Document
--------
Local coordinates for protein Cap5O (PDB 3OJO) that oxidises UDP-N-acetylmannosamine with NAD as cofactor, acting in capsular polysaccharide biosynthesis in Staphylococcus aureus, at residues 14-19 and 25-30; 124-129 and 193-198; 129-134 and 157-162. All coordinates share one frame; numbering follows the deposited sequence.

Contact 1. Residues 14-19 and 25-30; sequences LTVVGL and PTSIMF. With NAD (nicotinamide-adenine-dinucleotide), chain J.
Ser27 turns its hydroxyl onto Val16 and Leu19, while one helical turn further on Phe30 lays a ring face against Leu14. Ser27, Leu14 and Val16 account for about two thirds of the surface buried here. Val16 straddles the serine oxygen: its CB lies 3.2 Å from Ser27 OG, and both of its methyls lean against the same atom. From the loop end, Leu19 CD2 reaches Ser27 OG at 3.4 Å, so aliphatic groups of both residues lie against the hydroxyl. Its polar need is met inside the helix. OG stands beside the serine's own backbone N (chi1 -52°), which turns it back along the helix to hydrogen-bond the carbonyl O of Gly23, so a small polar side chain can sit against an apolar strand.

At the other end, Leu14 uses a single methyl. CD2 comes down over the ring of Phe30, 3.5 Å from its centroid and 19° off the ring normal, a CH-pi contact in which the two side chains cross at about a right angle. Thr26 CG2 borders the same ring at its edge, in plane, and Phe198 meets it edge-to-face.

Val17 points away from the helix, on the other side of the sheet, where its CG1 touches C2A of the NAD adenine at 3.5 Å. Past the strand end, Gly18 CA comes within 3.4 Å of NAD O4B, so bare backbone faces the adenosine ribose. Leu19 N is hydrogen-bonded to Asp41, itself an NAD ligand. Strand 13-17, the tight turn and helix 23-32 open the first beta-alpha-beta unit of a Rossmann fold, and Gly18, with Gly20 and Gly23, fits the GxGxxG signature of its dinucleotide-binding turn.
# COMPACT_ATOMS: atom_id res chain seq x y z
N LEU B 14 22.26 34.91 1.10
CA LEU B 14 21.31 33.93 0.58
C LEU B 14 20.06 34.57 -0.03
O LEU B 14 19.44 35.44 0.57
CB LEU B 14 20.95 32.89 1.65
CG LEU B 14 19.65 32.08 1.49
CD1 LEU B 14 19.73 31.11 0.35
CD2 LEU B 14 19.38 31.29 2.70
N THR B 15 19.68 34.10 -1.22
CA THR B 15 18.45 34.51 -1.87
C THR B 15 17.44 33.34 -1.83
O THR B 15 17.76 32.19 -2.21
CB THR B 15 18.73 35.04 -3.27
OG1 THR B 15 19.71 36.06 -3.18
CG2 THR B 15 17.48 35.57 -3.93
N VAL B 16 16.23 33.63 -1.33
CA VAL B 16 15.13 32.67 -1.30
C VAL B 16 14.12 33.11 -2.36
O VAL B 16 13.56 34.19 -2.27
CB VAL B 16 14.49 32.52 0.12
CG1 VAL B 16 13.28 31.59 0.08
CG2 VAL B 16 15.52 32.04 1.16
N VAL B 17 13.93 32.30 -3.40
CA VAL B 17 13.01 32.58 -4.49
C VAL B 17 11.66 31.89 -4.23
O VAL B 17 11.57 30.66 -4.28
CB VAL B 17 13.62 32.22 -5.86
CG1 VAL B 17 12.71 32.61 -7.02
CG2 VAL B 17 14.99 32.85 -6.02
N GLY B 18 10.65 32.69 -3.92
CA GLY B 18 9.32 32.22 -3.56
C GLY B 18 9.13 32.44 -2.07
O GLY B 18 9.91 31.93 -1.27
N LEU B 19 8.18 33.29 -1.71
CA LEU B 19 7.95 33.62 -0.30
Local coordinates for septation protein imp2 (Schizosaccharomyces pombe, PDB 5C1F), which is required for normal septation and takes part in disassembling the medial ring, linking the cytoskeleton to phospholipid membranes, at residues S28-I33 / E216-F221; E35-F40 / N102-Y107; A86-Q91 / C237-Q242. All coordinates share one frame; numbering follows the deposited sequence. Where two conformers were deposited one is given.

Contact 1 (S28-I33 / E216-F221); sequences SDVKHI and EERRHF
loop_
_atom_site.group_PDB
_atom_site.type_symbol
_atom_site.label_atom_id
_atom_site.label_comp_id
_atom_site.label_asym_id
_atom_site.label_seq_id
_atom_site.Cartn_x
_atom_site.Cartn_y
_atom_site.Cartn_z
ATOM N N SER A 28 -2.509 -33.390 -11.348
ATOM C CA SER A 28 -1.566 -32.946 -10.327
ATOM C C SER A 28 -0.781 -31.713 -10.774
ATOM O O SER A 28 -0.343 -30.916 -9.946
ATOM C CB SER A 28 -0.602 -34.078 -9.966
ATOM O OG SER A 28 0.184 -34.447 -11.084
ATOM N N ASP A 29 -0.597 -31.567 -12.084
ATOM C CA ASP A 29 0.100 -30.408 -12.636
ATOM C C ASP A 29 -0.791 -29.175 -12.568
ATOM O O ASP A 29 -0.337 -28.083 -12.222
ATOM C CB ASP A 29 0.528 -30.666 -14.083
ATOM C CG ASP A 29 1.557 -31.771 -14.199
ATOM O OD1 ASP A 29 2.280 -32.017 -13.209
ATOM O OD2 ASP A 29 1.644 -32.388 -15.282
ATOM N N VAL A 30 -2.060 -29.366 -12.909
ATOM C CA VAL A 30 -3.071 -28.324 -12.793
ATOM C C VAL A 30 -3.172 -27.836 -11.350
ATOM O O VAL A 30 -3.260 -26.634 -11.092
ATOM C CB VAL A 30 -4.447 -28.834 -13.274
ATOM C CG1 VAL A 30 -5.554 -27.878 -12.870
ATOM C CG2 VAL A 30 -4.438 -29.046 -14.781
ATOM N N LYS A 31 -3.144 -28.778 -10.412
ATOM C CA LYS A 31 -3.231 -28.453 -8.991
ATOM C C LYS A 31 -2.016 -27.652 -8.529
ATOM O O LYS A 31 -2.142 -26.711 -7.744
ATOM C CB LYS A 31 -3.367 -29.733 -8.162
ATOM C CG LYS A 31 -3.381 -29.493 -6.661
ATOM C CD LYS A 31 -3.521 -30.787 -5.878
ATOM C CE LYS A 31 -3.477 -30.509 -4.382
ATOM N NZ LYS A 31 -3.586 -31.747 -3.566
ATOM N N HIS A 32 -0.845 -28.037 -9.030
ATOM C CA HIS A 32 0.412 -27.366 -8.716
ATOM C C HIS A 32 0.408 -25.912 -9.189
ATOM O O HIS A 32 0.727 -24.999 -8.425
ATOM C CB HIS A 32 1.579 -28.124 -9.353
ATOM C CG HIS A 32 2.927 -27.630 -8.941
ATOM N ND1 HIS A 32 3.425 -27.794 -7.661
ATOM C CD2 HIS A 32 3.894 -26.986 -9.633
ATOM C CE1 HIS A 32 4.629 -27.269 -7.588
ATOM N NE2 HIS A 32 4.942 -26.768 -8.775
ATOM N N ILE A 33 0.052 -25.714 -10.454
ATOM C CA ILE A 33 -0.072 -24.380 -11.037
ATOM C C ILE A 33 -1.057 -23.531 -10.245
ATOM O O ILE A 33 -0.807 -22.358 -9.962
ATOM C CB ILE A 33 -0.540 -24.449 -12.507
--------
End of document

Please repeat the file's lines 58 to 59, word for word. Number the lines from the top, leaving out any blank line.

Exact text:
ATOM C CB SER A 28 -0.602 -34.078 -9.966
ATOM O OG SER A 28 0.184 -34.447 -11.084